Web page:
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Rise of Contract Recruitment in Japan

Updated: Sep 7, 2023

The gig economy, defined as a labour market that relies heavily on temporary and part-time positions filled by independent contractors and freelancers, is gradually gaining traction in Japan in recent years. Statistics published by Lancer, Japan's leading online talent marketplace, revealed that the freelance community in Japan grew by 23% from 2015 to 2018. Additionally, the earnings of Japanese freelancers increased by 125% from 2018 to 2019.

There is no denying that the gig or contract economy is expected to grow in the next few years. With the shift in mindset towards hiring and accepting contract workers in the workplace, HR also needs to restructure its hiring and onboarding process when recruiting contract workers.

Contract employees in Japan

A contract employee (契約社員: Keiyaku Sha-in) is one of the three common types of employment contracts in Japan. Contract employees often work for a short and specified term, such as three, six or twelve months. Most employees tend to use contract employees as a way to test waters or as a form of probation. However, benefits entitlement for contract employees have tightened in recent years.

Contract employees in Japan generally have the same benefits entitlement as permanent employees and are covered by health and social insurance. They are also eligible for paid leave, paid holidays and the right not to be terminated without reason. This is applicable to all contract employees regardless of the tenure of their employment contract.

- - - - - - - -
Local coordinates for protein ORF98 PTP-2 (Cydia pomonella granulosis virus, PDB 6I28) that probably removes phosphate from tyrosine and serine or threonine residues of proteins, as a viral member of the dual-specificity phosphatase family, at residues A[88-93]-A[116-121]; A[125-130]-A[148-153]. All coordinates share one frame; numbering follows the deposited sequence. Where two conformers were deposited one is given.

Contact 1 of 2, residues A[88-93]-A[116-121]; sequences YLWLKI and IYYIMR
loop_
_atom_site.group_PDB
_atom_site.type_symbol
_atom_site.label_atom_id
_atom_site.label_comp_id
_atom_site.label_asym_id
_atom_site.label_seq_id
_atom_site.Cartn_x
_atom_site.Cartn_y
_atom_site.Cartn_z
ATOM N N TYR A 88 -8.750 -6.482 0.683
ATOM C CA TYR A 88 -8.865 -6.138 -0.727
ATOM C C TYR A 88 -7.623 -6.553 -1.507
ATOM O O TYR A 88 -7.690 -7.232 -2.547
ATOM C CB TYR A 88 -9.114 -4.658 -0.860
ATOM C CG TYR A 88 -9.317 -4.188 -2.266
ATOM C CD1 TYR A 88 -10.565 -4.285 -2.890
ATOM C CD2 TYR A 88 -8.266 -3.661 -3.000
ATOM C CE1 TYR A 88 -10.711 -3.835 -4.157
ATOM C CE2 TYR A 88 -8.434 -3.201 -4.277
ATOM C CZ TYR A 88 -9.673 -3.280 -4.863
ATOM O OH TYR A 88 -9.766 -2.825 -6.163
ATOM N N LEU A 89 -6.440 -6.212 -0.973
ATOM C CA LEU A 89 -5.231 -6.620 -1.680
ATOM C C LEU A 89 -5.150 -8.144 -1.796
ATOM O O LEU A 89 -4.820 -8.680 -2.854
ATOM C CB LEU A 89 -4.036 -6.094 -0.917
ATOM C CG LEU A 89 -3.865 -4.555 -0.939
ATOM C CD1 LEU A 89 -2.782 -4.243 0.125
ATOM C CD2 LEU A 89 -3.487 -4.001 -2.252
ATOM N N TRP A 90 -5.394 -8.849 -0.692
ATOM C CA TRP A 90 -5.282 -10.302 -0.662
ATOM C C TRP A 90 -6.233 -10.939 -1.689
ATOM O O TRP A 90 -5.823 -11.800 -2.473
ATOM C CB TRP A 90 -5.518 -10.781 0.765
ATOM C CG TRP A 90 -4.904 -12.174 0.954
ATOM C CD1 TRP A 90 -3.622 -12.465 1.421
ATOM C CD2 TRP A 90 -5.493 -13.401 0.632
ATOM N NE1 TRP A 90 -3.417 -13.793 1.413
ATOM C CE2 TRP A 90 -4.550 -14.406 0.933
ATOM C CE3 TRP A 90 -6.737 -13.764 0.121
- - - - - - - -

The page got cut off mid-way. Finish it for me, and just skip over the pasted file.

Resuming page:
Upsides of contract recruitment

Contract recruitment enables employees to "test waters" on the type of job that they are interested in without having to fully commit to it. There is also a lot of flexibility when it comes to contract work as contract employees can also work remotely. This tends to make their work more stimulating and engaging as people can explore jobs that they are interested in while allowing them to enjoy flexibility and prioritization of their time.

Downsides of contract recruitment

Given the short duration associated with contract recruitment, this may be a bane to organisations. Employers may find it difficult to hire contract workers, particularly if they have to fulfill lengthy or large projects.

The lack of job security can be stressful to an employee as well as contract employees are not considered as full-time employees. While an employee may wish to continue working for the organisation, there may not be sufficient vacancies for these contract employees.

Contract recruitment is an upcoming alternative to addressing talent gaps within the workplace. And it is a growing trend in the Japanese economy. Contract workers offer a flexible solution to organisation and at a lower cost. That said, there are still some disadvantages to recruiting contract workers due to the lack of continuity and the inability to establish long-term work relationships. Organisations who are keen to engage contract workers should always be mindful of the benefits and downsides as well as local labour regulations that come with these types of employment.

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